A play that has hit great heights since it was first staged in Italy, The Elephant Journey deals with intertwined fates. Anindra Siqueira speaks with the cast to find out more
Destiny and the fates have fascinated man since time immemorial. The seasons come and go, and in each passing, they shape the world a little, changing it ever so slightly. But is there a destiny to which we are bound? Is our fate in our own hands or is it governed by a plan that has been conceived by a higher entity? These are some of the undertones that the play The Elephant Journey, presented in India by Anvarat Theatres Mumbai and directed by Kulvinder Bakshish, touches upon. It is the story, in part, of the repeated reincarnation of a man and a woman. They are inexplicably connected, even though they resist their fate, and they remember nothing of their past lives, but seemingly accidental events bring them to make the connection.
The play, originally Il lungo cammino degli elefanti written by Gaspare Dori, was staged for the first time in 2002 and has found acclaim the world over. It was staged a while ago at Prithvi Theatre, but if you missed it then, you can catch it now at G5A in Mahalaxmi. We spoke to director Kulvinder Bakshish, as well as actor Mridul Sharma and actor-producers Chirag Lobo and Ashmita Jaggi. Here are excerpts from the interview.
The Elephant Journey has been adapted from the Italian play Il lungo cammino degli elefanti. How has it been changed to suit Indian audiences?
Kulvinder: The play, originally written by Gaspare Dori, was staged for the first time in Turin, Italy, in July 2002. Since then, it has been staged in various countries (Italy, France, Russia, Kazakhstan, Uzbekistan and Armenia), and has been translated into English as well as Armenian. Gaspare Dori was very impressed after seeing one of our plays Karna at Prithvi Theatre. He shared his script with us, and after reading it, I was amazed because this is a very heartfelt subject.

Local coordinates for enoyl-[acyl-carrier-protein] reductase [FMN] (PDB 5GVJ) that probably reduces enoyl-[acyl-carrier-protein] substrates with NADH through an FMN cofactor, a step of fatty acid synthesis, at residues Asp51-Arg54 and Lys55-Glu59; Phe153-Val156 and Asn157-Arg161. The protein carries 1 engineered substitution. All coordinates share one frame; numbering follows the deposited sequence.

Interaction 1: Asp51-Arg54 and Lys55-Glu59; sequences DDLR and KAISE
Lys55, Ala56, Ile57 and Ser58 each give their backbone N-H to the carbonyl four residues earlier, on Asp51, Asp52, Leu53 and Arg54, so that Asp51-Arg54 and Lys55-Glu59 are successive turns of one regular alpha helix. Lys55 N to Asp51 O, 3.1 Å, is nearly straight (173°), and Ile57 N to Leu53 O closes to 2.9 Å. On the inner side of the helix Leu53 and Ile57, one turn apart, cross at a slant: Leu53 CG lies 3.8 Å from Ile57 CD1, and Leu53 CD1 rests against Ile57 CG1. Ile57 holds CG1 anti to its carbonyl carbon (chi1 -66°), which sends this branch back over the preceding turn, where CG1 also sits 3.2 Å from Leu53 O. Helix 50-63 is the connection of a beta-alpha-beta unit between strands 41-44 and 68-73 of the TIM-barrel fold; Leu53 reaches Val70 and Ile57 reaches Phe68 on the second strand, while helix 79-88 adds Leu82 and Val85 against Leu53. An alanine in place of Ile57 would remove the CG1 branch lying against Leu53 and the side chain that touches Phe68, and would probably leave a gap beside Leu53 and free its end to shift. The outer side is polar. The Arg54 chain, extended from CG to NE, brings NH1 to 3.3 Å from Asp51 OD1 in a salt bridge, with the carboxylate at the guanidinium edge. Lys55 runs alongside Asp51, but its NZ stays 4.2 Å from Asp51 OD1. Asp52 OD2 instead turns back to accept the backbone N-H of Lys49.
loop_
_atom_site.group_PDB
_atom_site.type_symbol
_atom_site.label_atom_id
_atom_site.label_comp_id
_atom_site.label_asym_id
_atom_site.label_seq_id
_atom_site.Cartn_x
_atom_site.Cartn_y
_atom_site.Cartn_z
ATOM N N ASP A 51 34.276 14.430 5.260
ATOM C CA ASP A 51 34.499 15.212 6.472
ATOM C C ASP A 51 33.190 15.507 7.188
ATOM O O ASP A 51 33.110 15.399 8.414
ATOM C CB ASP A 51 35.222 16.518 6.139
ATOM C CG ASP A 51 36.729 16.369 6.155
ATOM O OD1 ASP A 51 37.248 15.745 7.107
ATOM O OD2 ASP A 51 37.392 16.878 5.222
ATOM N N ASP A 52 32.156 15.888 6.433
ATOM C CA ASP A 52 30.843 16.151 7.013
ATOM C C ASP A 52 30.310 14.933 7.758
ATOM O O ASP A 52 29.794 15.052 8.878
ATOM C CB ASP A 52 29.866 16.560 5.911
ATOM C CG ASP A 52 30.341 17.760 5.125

The references of events, names, places and nuances are different from the original, because it is written in a different language. However, the essence of the play is based on human emotion and relationships across different periods of time. The story will help every person, living in any nook and corner of this world, feel as though life never ends; it just changes its form. We changed the reference of incidents, names of people and places, and the nuances of characters to suit Indian audiences.
What does the message that the play delivers mean to you? Why were you drawn to it?
Ashmita: The Elephant Journey is truly one of the richest plays in the sense of content, writing, emotions and characters. It has many messages, which it delivers in its own subtle ways. The play is very symbolic too. I was drawn to it like a moth to a flame because it gives me the opportunity to explore and grow so much, not just as an actor but also as a person! It’s one of my most honest pieces and will always hold a special place in my life.